Adam McKay has made a nice living partnering with Will Ferrell– all five of his directorial efforts have featured the former SNLer, including both Anchorman films. While McKay’s films are among the funnier offerings of the past decade, none would be considered a serious or smart effort, so it was with a bit of an arched eyebrow that I watched McKay’s latest, The Big Short.
Based on the 2010 bestseller by Michael Lewis, the film examines the mid-00s financial crisis–not exactly the stuff of Ricky Bobby or Dale Doback. But it wasn’t long that my eyebrow returned to its resting position as I realized that McKay may well be one of the more creative and noteworthy directors at work today.
Sure, the idea of sitting down to watch a jargon-filled look at the housing bubble may sound as appealing as filing your toenails, but dammit if McKay (who also co-wrote the screenplay) didn’t craft one of the more memorable films of the year. It’s a quirky, expertly-crafted, rapid-fire hybrid of The Wolf of Wall Street and Ocean’s Eleven, fueled by a powerhouse cast, including Christian Bale, Steve Carell, Brad Pitt, and Ryan Gosling.
Bale is Michael Burry, the hedge fund manager who figured out the housing market was going to collapse years before it happened. More importantly he figured out a way to profit off of it. Eventually his analysis (and plan) caught the eye of investor Jared Vennett (Gosling), who talked trader Mark Baum (Carrel) into coming along for the ride, too.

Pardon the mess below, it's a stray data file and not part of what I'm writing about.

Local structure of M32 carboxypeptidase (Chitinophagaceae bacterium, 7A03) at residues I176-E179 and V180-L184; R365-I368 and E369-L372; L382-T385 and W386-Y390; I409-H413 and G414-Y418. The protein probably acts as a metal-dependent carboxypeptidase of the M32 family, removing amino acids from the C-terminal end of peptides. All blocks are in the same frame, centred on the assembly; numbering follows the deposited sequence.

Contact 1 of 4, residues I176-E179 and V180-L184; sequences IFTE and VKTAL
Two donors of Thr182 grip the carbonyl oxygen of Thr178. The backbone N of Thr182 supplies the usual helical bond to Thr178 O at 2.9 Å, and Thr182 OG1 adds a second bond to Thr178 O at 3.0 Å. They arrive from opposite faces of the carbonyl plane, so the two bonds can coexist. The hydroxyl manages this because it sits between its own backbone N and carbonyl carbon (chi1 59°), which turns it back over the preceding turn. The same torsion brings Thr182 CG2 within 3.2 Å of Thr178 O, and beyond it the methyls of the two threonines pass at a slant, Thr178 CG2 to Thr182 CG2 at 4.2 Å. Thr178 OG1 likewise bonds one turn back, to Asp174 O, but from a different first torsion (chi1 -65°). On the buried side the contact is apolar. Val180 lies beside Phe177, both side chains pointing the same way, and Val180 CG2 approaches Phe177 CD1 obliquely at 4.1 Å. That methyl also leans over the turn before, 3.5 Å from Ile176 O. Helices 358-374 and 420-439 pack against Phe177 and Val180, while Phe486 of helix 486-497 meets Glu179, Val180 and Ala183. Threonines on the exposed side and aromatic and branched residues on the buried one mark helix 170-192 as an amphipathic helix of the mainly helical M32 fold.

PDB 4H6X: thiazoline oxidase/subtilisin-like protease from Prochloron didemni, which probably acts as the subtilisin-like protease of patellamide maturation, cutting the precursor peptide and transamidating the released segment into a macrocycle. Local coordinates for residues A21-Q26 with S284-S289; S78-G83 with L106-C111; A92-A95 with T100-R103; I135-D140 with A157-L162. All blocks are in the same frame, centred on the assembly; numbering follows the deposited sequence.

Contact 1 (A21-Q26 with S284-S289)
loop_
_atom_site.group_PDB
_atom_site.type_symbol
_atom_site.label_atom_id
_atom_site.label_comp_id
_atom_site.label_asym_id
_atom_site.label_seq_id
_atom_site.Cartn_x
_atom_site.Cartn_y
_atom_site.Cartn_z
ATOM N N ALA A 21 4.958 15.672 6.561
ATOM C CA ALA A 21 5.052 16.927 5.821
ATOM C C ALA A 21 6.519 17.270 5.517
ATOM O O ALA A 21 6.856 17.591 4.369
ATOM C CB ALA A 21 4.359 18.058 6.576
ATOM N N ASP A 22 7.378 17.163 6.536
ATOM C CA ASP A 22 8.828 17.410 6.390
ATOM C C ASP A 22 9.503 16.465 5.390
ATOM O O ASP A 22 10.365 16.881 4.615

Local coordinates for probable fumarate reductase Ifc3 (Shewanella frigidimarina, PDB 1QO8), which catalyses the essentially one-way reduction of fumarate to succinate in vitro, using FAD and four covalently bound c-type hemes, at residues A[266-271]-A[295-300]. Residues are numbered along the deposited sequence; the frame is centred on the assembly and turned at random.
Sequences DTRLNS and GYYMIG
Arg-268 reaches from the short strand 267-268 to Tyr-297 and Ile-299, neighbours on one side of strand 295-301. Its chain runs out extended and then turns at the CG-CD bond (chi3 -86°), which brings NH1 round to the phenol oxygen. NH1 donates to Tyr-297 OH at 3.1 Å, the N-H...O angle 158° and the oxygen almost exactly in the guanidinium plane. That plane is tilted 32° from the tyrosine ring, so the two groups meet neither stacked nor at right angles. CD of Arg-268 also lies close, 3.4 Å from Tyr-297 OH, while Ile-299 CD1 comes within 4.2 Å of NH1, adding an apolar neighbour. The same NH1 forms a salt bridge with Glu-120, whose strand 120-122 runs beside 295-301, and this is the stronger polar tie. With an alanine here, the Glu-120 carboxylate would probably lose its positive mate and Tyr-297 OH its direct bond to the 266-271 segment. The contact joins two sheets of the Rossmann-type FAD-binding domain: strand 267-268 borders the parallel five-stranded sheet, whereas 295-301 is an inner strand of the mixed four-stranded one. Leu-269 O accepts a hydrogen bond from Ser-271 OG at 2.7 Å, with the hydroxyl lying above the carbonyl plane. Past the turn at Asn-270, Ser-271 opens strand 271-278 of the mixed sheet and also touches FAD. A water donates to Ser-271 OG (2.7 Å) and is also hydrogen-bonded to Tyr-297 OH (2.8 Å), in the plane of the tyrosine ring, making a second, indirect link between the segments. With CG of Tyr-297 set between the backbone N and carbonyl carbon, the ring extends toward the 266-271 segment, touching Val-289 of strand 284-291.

There’s no shortage of insider lingo tossed around in The Big Short, and it would have been very easy for the script to spiral into an unintelligible morass of financial concepts and buzzwords. But McKay and co-writer Charles Randolph (Love & Other Drugs) wisely realized that the vast majority of their audience don’t know a CDO from a IPO, and they went out of their way to make the sandpaper-dry subject matter not only interesting but riveting (and understandable). Using a series of hilarious, fourth wall-breaking cameos (no spoilers from me!), the ins and outs of Wall Street are explained enough to make The Big Short work… and work well.
If the subject matter weren’t so maddening (we watch as countless fat cats ignore all the warning signs and then purposely defraud the American people) and heartbreaking (we see innocent, hardworking people get shafted by those same fat cats), The Big Short would be a hilarious, unbelievable piece of fiction. But since we all lived through it, it’s a poignant and scathing indictment of the country’s financial system… though no less hilarious and unbelievable.